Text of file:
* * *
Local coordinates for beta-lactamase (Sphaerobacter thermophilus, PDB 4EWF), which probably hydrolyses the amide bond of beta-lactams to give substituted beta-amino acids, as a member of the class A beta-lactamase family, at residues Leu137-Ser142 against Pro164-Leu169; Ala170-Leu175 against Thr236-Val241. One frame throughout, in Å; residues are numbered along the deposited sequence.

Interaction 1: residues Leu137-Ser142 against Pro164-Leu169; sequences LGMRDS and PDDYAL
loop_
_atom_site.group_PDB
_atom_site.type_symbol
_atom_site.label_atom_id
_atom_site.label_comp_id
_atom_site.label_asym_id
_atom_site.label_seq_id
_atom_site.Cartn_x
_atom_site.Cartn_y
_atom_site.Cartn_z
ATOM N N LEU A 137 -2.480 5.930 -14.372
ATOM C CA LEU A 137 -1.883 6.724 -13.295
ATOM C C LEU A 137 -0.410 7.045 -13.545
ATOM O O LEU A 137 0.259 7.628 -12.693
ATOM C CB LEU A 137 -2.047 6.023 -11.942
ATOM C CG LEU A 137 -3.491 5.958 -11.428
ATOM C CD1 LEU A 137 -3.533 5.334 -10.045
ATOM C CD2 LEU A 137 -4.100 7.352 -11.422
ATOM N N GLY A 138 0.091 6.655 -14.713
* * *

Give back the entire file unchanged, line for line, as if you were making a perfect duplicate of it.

Local coordinates for beta-lactamase (Sphaerobacter thermophilus, PDB 4EWF), which probably hydrolyses the amide bond of beta-lactams to give substituted beta-amino acids, as a member of the class A beta-lactamase family, at residues Leu137-Ser142 against Pro164-Leu169; Ala170-Leu175 against Thr236-Val241. One frame throughout, in Å; residues are numbered along the deposited sequence.

Interaction 1: residues Leu137-Ser142 against Pro164-Leu169; sequences LGMRDS and PDDYAL
loop_
_atom_site.group_PDB
_atom_site.type_symbol
_atom_site.label_atom_id
_atom_site.label_comp_id
_atom_site.label_asym_id
_atom_site.label_seq_id
_atom_site.Cartn_x
_atom_site.Cartn_y
_atom_site.Cartn_z
ATOM N N LEU A 137 -2.480 5.930 -14.372
ATOM C CA LEU A 137 -1.883 6.724 -13.295
ATOM C C LEU A 137 -0.410 7.045 -13.545
ATOM O O LEU A 137 0.259 7.628 -12.693
ATOM C CB LEU A 137 -2.047 6.023 -11.942
ATOM C CG LEU A 137 -3.491 5.958 -11.428
ATOM C CD1 LEU A 137 -3.533 5.334 -10.045
ATOM C CD2 LEU A 137 -4.100 7.352 -11.422
ATOM N N GLY A 138 0.091 6.655 -14.713